If you’re of a certain age, you remember Dinosaurs. It’s a show about a family of dinosaurs — the Sinclair family of Robbie, Earl, Fran, Charlene, and the baby. The Sinclairs live in a world that bears a strong intolerance and ignorance for itself, while also blatantly abusing its natural resources. Because of this, most episodes of the show deal with social issues overlaid by typical sitcom fodder. Dinosaurs is a show that provides a social commentary in the guise of children’s television; among other topics, they’ve dealt with divorce, drug abuse, feminism, gay rights, and the environment — one of the more prominent being feminism.
This theme is the focus of the episode ‘What Sexual Harris Meant,’ which focuses on both sexism and women’s rights. Monica gets a job as a tree pusher with Earl, only to have the foreman repeatedly hit on her. When she turned him down, he fired her. She brings him to trial, only to be called a prostitute and told she deserved it.
This is a dark and topical turn for Dinosaurs; it’s a very real subject with a very real place that typically isn’t discussed in ‘children’s shows’. Perhaps the biggest message of the episode is Charlene changing her apathy of how her sex is treated and starting to care.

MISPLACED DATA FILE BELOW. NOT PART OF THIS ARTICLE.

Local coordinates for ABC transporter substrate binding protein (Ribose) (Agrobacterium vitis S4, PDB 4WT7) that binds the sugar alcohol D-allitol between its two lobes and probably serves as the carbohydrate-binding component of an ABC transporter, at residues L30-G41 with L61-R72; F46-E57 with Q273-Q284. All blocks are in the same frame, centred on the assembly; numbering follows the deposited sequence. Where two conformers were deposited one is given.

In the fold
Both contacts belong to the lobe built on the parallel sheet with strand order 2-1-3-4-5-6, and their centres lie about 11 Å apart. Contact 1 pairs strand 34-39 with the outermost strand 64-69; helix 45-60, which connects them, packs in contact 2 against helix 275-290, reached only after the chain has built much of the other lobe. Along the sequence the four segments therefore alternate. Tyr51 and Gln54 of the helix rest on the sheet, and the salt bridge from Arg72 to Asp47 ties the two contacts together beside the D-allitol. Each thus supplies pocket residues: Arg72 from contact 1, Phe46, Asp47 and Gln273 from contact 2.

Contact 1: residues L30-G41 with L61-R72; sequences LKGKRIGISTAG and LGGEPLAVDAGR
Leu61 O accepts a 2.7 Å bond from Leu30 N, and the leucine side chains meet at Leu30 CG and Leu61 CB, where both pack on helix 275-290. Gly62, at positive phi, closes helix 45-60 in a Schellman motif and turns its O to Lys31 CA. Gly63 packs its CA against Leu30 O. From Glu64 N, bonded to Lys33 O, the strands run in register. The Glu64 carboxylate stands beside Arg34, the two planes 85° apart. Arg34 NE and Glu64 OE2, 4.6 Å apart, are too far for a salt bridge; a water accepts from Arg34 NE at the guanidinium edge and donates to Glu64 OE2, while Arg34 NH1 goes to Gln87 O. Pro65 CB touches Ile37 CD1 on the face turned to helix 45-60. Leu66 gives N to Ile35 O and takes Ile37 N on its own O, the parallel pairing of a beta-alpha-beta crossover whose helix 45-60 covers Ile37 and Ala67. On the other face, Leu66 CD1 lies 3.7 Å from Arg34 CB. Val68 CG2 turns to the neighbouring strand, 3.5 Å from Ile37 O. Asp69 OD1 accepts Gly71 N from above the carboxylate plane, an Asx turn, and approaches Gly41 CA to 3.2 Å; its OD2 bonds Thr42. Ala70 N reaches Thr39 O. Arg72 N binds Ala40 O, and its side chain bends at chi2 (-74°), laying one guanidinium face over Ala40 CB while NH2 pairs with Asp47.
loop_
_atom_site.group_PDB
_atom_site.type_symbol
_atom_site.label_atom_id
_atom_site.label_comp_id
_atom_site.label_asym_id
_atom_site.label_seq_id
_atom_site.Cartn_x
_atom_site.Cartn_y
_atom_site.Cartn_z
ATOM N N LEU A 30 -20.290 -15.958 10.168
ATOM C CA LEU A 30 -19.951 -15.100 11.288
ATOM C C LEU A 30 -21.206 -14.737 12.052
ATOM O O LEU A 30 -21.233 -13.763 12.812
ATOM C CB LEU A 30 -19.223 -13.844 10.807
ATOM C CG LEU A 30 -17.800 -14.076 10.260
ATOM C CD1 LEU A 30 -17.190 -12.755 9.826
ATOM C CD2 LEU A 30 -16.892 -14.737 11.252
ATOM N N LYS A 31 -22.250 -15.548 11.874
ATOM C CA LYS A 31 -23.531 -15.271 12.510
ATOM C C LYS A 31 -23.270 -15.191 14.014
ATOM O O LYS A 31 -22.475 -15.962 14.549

Things never quite get better, despite the push for change. Fran makes an allusion to the fact it will take a long time — one that works doubly well because we know it’s still a struggle modern day. It leaves questions — if the dinosaurs didn’t die, would it still have been a struggle of thousands of years? Was the death of a society what pushed us back?
Dinosaurs is a show that disappeared into memory of Generation Y until recently. With the advent of Netflix and DVDs, these shows are taking a new life of their own as the children that grew up with them watch them again and see the underlying themes. The advent of these shows coming back into popularity is ‘Near-Term Nostalgia’, or nostalgia for recent (all things considered) events. People who are in their late teens or early twenties are nostalgic for their childhood, in the same way that someone in their 30s or 40s would be.
In the midst of all this, they relate to our current time by showing that even millions of years ago, there were the same social problems that we have. Dinosaurs is not a show for kids, despite the puppets and jokes. It’s different than the shows that make claims to be political or social; Dinosaurs made no such claims. Instead, it is unapologetic in what it represents. The fact that a show that is represented as a children’s show can make such statements — and get away with it — is a testament to the show itself.